In the shadow of continuing debates in Quebec over the place of religious symbols in the public realm, about 20 social science and humanities researchers, along with stakeholders working in the field, met at Université du Québec à Montréal in January to take stock of interculturalism as a model for social cohesiveness and immigrant integration in Quebec. The meeting offered a preview of issues that will be debated by scholars from Quebec and Europe during the International Symposium on Interculturalism to take place in Montreal at the end of May.
The chair of the symposium’s organizing committee was historian and sociologist Gérard Bouchard, commissioner of the Bouchard-Taylor commission on reasonable accommodation that was set up by the Quebec government in 2007. He set the tone for the debate by outlining his concerns for the future of the province. “How can Quebec escape from its current ‘us and them’ duality, when immigrants are expected to represent 30 percent of the population in Montreal and 20 percent across the province within the next 20 years? How can we define a common culture for Quebec by focusing on immigrant integration while also recognizing the precedence of the province’s majority culture?”
Sociologist Micheline Labelle said, “We must stop thinking in terms of this majority-minority opposition. If integration theories and policies are now needed, they must be developed within a broader context such as the struggle against racism and the notion of participatory citizenship by all.”
A number of participants advocated an updating of the social contract presented in the Énoncé de politique en matière de diversité (Policy Statement on Diversity) adopted in Quebec in 1990, so as not to lump together newcomers, immigrants and ethno-cultural communities. These groups’ socioeconomic reality and identification within Quebec appear to be far from homogenous.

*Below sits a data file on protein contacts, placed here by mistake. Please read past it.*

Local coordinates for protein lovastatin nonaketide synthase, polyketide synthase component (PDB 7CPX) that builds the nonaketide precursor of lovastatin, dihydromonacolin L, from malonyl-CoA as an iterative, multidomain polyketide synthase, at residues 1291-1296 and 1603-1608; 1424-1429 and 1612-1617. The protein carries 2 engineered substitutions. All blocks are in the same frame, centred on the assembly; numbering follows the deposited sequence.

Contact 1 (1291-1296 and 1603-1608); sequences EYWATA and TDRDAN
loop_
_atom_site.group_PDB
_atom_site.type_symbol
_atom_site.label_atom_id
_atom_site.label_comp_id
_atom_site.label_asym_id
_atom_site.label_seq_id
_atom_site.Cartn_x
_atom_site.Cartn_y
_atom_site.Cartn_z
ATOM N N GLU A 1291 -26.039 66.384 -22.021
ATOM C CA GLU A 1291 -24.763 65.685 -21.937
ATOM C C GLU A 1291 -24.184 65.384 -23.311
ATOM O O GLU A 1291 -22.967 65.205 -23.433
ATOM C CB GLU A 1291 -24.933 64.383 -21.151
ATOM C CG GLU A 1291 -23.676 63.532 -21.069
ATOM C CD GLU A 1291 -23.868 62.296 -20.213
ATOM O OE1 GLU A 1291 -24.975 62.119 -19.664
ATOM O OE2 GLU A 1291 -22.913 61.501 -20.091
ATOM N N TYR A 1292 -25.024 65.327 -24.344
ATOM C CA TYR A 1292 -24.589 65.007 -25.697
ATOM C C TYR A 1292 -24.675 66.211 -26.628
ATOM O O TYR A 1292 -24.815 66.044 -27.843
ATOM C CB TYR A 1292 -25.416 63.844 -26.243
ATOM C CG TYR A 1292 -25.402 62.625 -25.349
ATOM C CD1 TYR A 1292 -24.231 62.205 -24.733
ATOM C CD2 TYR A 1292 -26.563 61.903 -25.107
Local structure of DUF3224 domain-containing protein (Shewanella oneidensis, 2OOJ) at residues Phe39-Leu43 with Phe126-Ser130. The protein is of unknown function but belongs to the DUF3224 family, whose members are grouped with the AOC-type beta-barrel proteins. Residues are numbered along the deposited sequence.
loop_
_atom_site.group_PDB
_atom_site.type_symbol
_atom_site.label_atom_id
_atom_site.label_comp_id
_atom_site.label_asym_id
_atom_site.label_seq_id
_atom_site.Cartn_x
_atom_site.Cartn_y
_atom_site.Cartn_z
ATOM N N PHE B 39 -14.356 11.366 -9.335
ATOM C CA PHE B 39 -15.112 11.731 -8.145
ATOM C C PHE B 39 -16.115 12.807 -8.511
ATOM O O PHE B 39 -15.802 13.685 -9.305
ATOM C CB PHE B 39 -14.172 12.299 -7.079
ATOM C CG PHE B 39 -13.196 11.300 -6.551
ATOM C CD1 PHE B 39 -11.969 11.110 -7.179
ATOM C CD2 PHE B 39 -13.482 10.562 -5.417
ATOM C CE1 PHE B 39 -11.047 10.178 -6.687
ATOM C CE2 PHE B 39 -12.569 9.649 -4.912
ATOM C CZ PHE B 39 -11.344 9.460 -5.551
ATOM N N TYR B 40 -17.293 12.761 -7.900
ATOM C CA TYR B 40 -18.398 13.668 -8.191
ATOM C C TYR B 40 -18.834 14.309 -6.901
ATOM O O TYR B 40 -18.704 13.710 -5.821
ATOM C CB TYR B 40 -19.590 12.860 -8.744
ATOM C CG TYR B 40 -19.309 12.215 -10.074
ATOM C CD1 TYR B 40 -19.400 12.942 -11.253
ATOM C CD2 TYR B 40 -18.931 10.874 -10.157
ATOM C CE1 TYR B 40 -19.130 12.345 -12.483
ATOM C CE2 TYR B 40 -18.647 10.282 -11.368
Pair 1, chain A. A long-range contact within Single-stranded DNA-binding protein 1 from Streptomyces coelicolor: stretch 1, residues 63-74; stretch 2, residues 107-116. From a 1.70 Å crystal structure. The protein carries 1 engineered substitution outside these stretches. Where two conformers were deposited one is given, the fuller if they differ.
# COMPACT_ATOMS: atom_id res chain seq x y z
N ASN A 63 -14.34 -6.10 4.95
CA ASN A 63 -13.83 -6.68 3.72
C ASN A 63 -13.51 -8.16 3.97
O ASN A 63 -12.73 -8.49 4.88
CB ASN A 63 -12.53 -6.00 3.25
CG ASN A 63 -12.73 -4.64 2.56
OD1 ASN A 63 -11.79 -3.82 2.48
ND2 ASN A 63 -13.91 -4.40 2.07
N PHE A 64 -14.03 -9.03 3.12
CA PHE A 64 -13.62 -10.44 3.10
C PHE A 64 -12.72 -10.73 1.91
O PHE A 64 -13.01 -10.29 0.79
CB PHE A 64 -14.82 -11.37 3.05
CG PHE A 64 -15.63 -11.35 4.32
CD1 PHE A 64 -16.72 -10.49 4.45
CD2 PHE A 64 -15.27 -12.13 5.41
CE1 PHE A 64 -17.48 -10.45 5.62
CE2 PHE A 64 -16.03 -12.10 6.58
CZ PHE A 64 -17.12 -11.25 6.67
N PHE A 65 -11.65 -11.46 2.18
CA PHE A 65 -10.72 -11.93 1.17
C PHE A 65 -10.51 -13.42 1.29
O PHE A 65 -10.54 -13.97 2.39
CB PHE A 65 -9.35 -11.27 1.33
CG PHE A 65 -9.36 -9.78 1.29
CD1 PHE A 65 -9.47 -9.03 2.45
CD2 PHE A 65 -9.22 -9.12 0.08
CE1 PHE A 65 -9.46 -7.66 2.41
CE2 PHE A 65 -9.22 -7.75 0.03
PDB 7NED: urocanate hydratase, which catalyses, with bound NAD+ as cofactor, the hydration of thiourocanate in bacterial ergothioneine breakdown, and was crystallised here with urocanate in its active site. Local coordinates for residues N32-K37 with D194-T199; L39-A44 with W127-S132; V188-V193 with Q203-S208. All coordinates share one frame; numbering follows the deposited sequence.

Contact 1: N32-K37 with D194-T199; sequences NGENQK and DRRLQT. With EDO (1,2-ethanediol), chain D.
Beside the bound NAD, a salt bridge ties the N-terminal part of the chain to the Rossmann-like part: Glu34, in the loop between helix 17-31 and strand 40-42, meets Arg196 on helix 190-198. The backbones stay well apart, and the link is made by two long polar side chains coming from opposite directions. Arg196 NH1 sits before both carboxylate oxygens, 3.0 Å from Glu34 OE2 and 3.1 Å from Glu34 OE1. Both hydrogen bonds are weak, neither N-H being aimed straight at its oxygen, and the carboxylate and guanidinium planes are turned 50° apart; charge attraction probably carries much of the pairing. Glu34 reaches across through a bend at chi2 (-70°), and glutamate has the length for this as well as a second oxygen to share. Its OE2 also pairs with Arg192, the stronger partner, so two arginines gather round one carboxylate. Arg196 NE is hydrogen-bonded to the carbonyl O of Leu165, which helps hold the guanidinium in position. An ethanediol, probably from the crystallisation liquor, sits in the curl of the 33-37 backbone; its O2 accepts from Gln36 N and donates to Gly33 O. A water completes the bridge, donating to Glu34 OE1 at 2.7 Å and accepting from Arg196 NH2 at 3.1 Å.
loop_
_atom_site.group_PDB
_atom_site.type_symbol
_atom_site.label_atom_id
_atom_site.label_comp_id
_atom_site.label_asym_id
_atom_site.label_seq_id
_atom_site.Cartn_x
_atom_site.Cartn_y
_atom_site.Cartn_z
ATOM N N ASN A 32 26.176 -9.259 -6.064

Several groups invited to the meeting, such as the Tolerance Foundation and the Commission des droits de la personne et des droits de la jeunesse du Québec, outlined significant challenges in striking a balance between the legitimacy of differences and the value accorded to commonalities in Quebec society. These speakers pointed to racial profiling and systemic discrimination, specifically in the work environment. According to Robert Vyncke of Conseil Continuum, which promotes diversity in business, it is still necessary to provide intercultural training for business managers to eradicate areas of tension. “Major Quebec companies still remain reluctant to embrace programs promoting equal access, although some progress has been made on accom-modation prac-tices, which are however often perceived as privileges granted to minorities by the majority in Quebec,” he said.
Marie-Josée Duplessis of an umbrella organization for immigrant services underlined “the need to consolidate successful programs such as pairing and support services for immigrants or the recognition of our seniors’ intercultural skills.” She said adequate resources need to be made available to grassroots agencies “rather than sprinkling around some small change.”
The two days of debate and discussion on interculturalism ended with a presentation by François Rocher, director of the University of Ottawa’s school of political studies, on the government’s many interventions to promote Quebec diversity. It’s still necessary, he said, to build bridges between “the instrumentalist, humanist and affiliation dimensions in Quebec without trying to overcome the blind spots of a common historical legacy and while ensuring social peace in a neoliberal, democratic and secular society.”
One fundamental question remains: Should a law on interculturalism finally be created to promote a unique model of Canadian multiculturalism? Quebecers see the Canadian model as one of communitarianism and they consider the model in France as leaning too much towards assimilation. The debate should promote interesting insights on subjects such as education and the types of secularism promoted in Quebec. These matters will be examined from a comparative standpoint with Europe during the May 2011 symposium.
Myriame El Yamani is an independent researcher in ethnic and media relations.